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Unformatted text preview: we obtain
m m ∑ biyi − ∑ i=1 n n ∑ ai j x j yi + ∑ i=1 j=1 m n m n j=1 i=1 j=1 ∑ ai j yix j − ∑ c j x j = ∑ biyi − ∑ c j x j = 0. j=1 i=1 144 CHAPTER 9. LINEAR PROGRAMMING Therefore, Inequalities 9.24 and 9.25 must be equalities. As the variables are positive, we
further get that
for all i, and for all j, n bi − ∑ ai j x j yi = 0 j=1 m ∑ ai j yi − c j i=1 x j = 0. A product is equal to zero if one of its two members is null and we obtain the desired result.
Theorem 9.12. A feasible solution (x1 , . . . , xn ) of Problem 9.5 is optimal if and only if there is
a feasible solution (y1 , . . . , ym ) of Problem 9.6 such that:
xj > 0
∑m ai j yi = c j i f
i=
yi = 0 i f ∑m 1 ai j x j < bi
j= (9.26) Note that, if Problem 9.5 admits a nondegenerated solution (x1 , . . . , xn ), i.e., xi > 0 for any
i ≤ n, then the system of equations in Theorem 9.12 admits a unique solution.
Optimality certiﬁcates  Examples. Let see how to apply this theorem on two examples.
Let us ﬁrst examine the statement that
∗
∗
∗
∗
∗
∗
x1 = 2, x2 = 4, x3 = 0, x4 = 0, x5 = 7, x6 = 0 is an optimal solution of the problem
Maximize
Subject to: 18x1
2x1
−3x1
8x1
4x1
5x1 − 7x2
− 6x2
− x2
− 3x2
+ 2x2 + 12x3
+ 2x3
+ 4x3
+ 5x3
+ 8x3
− 3x3 +
+
−
−
+
+ 5x4
7x4
3x4
2x4
7x4
6x4 + 8x6
+ 3x5 + 8x6
+ x5 + 2x6
+ 2x6
− x5 + 3x6
− 2x5 − x6
x1 , x2 , · · · , x6 ≤
≤
≤
≤
≤
≥ 1
−2
4
1
5
0 In this case, (9.26) says:
2y∗ − 3y∗ + 8y∗ + 4y∗ + 5y∗
1
2
3
4
5
−6y∗ − y∗ − 3y∗
+ 2y∗
1
2
3
5
3y∗ + y∗
− y∗ − 2y∗
1
2
4
5
y∗
2
y∗
5 = 18
= −7
=
0
=
0
=
0 As the solution ( 1 , 0, 5 , 1, 0) is a feasible solution of the dual problem (Problem 9.6), the pro3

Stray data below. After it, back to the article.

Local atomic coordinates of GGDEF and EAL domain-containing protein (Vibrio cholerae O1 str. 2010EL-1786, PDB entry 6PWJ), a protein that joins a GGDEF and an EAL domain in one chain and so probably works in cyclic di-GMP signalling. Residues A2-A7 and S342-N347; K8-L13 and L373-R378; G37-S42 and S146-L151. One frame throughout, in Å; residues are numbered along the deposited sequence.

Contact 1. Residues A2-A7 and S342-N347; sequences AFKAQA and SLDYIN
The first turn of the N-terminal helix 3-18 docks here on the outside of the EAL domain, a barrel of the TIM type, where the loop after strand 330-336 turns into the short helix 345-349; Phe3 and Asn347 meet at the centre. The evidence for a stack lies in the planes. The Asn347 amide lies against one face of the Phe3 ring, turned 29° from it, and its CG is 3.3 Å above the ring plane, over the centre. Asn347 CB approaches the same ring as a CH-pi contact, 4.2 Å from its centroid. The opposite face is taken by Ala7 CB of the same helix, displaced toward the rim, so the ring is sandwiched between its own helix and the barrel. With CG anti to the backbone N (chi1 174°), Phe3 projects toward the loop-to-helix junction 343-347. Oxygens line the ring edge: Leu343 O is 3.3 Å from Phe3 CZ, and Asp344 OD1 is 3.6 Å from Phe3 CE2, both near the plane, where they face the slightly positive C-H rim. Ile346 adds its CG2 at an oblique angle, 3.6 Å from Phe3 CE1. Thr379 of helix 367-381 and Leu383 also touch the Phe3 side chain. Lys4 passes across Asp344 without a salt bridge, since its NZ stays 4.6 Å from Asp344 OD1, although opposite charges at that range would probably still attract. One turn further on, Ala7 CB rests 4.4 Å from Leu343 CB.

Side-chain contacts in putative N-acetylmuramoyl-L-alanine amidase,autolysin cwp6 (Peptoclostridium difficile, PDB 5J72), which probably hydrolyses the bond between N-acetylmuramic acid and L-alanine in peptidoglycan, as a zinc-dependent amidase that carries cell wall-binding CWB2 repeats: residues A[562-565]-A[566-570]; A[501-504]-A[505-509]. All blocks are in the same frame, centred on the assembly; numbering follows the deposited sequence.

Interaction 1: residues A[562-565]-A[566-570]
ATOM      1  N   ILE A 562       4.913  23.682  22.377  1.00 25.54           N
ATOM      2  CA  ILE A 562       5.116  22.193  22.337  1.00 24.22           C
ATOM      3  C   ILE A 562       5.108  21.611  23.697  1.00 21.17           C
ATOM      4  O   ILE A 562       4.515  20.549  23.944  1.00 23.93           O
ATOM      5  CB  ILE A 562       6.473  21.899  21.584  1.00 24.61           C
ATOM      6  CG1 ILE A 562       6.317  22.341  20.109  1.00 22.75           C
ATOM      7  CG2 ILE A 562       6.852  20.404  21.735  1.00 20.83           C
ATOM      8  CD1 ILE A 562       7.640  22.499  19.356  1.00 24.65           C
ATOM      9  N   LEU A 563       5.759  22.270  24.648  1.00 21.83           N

3
posed solution is optimal. 9.3. DUALITY OF LINEAR PROGRAMMING
Secondly, is 145 ∗
∗
∗
∗
∗
x1 = 0, x2 = 2, x3 = 0, x4 = 7, x5 = 0 an optimal solution of the following problem?
Maximize 8x1
Subject to: 2x1
x1
5x1 −
−
+
+ 9x2
3x2
7x2
4x2 + 12x3
+ 4x3
+ 3x3
− 6x3 Here (9.26) translates into: + 4x4 + 11x5
+ x4 + 3x5
− 2x4 +
x5
+ 2x4 + 3x5
x1 , x2 , · · · , x5 ≤
≤
≤
≥ 1
1
22
0 −3y∗ + 7y∗ + 4y∗ = −9
1
2
3
y∗ − 2y∗ + 2y∗ =
4
1
2
3
∗
y2
=
0
As the unique solution of the system (3.4, 0, 0.3) is not a feasible solution of Problem 9.6, the
proposed solution is not optimal. 9.3.5 Interpretation of dual variables As said in the introduction of this section, one of the major interests of the dual programme is
that, in some problems, the variables of the dual problem have an interpretation.
A classical example is the economical interpretation of the dual variables of the following
problem. Consider the problem that consits in maximizing the beneﬁt of a company building
some products. Each variable x j of the primal problem measures the amount of product j that is
built, and bi the amount of resource i (needed to build the products) that is available. Note that,
for any i ≤ n, j ≤ m, ai, j represents the number of units of resource i needed per unit of product
j...
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This note was uploaded on 11/20/2013 for the course CS 101 taught by Professor Smith during the Fall '13 term at Mitchell Technical Institute.
 Fall '13
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